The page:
Al-Qaeda not as widespread as we think

The recent arrest of Abu Anas Al-Libi by US agents in Libya has sparked a debate not only regarding the manner of his arrest and extradition from Libya, but also over his status as a member of al-Qaeda.

Al-Qaeda not as widespread as we think

World Bulletin / News Desk

Abu Anas Al-Libi, whose real name is Nazih Abdul Hamed Al-Raghie, was captured during a US raid on Libyan soil and is currently believed to be held on a ship in the Mediterranean where he is being questioned.

Al-Libi fled Libya in the 1990s to escape from former president Muammar al-Gaddafi’s crackdown against Islamists in the country. He later winded up joining an Islamist insurgency in Sudan which was established by Osama bin Laden.

While with bin Laden, it is believed that he helped organize the bombing of the US embassies in Kenya and Tanzania, which killed a total of 200 people. After a decade on the run, Al-Libi finally returned to his homeland after the fall of Gaddafi in 2011.

However, there is very little evidence to suggest that Al-Libi has been involved in any Islamist insurgency in Libya since he returned. It is also highly doubted that he has any connection to Al-Qaeda, which was set up by his former master Osama bin Laden and now operates primarily in Afghanistan and Pakistan.

In fact, even if Al-Libi was involved in an Islamist insurgency in Libya, there is no reason to believe that these groups belong to Al-Qaeda. Ansar al-Sharia, the group believed to be behind the bombing of the US embassy in Libya in which the US ambassador died, has denied having links to Al-Qaeda, even if they do share a similar ideology.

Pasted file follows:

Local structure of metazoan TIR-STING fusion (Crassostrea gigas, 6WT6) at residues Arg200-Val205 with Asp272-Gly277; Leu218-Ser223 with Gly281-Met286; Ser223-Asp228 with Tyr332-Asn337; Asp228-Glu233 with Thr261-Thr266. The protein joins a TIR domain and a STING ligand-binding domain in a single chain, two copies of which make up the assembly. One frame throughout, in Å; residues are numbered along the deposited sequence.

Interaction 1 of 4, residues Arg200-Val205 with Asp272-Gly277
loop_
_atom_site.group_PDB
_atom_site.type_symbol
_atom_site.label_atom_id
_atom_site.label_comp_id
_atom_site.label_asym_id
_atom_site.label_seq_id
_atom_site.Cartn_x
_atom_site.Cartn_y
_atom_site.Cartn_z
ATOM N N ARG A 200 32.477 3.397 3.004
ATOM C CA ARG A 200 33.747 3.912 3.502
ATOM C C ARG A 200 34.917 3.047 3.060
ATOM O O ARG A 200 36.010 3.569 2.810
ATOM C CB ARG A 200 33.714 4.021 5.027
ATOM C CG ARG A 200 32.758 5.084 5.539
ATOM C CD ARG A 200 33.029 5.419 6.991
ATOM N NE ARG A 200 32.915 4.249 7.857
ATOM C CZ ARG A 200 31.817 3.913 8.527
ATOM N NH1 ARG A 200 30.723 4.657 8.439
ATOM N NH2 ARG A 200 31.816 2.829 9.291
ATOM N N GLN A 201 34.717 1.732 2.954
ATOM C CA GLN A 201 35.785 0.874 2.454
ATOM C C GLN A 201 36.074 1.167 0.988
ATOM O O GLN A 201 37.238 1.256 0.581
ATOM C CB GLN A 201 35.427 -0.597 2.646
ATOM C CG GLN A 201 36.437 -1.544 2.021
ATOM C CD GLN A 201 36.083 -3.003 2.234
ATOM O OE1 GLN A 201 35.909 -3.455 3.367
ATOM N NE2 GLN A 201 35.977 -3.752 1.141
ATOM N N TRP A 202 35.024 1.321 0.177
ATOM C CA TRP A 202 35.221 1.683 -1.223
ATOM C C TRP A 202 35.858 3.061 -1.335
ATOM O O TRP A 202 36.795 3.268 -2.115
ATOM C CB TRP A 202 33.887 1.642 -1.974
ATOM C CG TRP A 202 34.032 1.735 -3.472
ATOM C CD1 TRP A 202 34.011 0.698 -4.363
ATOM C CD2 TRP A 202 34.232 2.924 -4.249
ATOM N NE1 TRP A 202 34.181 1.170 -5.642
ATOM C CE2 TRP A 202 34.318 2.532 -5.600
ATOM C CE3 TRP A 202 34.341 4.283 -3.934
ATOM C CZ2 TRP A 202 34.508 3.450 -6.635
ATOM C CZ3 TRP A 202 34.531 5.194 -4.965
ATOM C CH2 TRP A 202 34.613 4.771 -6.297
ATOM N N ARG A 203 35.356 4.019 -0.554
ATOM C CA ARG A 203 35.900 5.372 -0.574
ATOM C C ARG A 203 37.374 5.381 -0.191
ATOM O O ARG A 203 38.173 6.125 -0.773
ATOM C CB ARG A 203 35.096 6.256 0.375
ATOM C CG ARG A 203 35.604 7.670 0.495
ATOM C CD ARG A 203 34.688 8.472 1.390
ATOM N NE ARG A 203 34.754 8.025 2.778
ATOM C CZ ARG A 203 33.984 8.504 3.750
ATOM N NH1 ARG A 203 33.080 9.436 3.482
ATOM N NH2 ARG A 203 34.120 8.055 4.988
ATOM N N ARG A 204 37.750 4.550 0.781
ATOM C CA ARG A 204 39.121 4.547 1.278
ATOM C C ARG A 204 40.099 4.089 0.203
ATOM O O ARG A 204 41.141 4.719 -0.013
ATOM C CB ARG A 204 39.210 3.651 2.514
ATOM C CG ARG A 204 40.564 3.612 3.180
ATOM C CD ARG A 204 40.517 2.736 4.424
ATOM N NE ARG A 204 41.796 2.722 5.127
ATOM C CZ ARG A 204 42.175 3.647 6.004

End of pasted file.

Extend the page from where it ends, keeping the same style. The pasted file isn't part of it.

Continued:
The rise of Islamist insurgencies in northern Africa and Syria are continuously linked to Al-Qaeda. Al-Shabab in Somalia, Boko Haram in Nigeria and the Signatories in Blood in Algeria have all been linked to the group. Furthermore, both Al-Nusra Front and the Islamic State of Iraq and the Levant are said to be offshoots of al-Qaeda, even though they both operate in Syria.

Indeed, the jihad mentality of Al-Qaeda may have spread, and it may not be inaccurate to suspect links between these groups, but to label all of them as branches of Al-Qaeda seems extremely far-fetched.

As for Al-Libi, there seems to be nothing to suggest that he is anything more than a former member of Al-Qaeda who left over two years ago. It is unlikely that he was still active and that he could provide any up-to-date information about the organization’s operations. 

Last Mod: 08 Ekim 2013, 15:10
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